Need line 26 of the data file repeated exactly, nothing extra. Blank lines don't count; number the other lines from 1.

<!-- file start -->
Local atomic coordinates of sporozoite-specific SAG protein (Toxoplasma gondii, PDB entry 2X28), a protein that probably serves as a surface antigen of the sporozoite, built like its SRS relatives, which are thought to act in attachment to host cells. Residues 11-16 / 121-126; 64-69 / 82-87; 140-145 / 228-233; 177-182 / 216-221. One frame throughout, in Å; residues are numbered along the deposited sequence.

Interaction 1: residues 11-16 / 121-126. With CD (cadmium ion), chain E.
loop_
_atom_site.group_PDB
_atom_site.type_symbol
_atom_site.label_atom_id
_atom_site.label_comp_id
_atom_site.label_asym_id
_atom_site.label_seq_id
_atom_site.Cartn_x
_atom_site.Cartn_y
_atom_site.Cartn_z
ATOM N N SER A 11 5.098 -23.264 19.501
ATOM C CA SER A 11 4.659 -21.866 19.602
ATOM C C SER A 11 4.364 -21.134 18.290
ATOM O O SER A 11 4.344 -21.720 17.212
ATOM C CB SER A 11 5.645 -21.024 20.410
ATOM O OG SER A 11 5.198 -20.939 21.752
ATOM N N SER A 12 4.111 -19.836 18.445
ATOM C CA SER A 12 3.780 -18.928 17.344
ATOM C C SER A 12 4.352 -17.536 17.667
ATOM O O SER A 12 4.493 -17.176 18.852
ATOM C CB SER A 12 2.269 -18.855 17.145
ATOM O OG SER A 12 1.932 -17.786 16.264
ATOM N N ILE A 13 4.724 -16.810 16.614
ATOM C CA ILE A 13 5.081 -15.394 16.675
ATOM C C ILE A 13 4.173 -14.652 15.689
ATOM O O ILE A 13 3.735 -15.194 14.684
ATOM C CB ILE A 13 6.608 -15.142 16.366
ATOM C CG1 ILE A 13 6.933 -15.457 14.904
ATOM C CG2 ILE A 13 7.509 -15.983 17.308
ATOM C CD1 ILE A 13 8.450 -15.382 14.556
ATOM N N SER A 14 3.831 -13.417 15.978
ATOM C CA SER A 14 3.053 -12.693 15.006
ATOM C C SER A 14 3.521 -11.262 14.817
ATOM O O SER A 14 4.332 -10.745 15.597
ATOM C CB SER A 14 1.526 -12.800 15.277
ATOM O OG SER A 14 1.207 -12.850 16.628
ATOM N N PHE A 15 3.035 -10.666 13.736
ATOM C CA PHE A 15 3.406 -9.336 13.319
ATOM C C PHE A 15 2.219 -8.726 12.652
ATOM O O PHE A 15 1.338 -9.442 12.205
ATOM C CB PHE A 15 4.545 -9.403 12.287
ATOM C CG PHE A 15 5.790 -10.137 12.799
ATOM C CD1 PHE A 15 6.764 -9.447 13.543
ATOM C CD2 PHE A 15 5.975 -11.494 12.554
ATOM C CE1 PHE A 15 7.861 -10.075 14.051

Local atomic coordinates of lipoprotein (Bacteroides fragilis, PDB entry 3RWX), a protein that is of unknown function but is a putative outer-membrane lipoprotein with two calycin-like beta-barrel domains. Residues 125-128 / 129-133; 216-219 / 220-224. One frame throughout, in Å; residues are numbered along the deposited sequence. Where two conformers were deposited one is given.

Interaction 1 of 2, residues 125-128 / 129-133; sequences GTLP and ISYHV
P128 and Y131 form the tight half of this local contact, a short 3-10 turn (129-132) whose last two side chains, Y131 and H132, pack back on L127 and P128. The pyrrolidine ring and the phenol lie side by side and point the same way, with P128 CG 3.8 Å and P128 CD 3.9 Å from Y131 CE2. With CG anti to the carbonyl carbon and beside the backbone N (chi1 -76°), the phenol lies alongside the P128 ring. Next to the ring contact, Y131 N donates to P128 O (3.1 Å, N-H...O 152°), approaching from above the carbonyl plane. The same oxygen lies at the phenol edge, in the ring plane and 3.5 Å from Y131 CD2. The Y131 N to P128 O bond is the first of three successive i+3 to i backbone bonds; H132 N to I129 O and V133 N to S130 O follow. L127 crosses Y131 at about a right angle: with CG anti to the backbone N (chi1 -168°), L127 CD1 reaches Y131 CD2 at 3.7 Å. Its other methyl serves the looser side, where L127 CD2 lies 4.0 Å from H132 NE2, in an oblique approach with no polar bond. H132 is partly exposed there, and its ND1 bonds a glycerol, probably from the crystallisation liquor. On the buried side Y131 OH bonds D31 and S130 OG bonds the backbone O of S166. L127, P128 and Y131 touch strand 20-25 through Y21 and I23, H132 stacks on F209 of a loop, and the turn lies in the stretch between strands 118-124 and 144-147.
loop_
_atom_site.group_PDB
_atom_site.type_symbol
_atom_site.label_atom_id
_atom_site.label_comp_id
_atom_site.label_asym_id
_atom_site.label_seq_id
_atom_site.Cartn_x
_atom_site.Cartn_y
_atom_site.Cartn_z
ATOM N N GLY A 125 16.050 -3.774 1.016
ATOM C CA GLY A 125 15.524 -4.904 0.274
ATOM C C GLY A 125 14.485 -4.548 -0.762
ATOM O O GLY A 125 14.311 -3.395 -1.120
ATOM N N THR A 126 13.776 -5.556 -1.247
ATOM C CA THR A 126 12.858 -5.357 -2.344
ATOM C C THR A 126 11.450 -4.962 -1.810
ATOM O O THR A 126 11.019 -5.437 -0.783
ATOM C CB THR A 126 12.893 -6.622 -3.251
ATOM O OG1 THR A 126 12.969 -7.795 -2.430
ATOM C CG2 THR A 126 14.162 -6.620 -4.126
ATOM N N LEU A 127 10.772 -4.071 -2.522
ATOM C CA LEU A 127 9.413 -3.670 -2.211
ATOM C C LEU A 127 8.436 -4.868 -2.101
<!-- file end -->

ATOM C CA ILE A 13 5.081 -15.394 16.675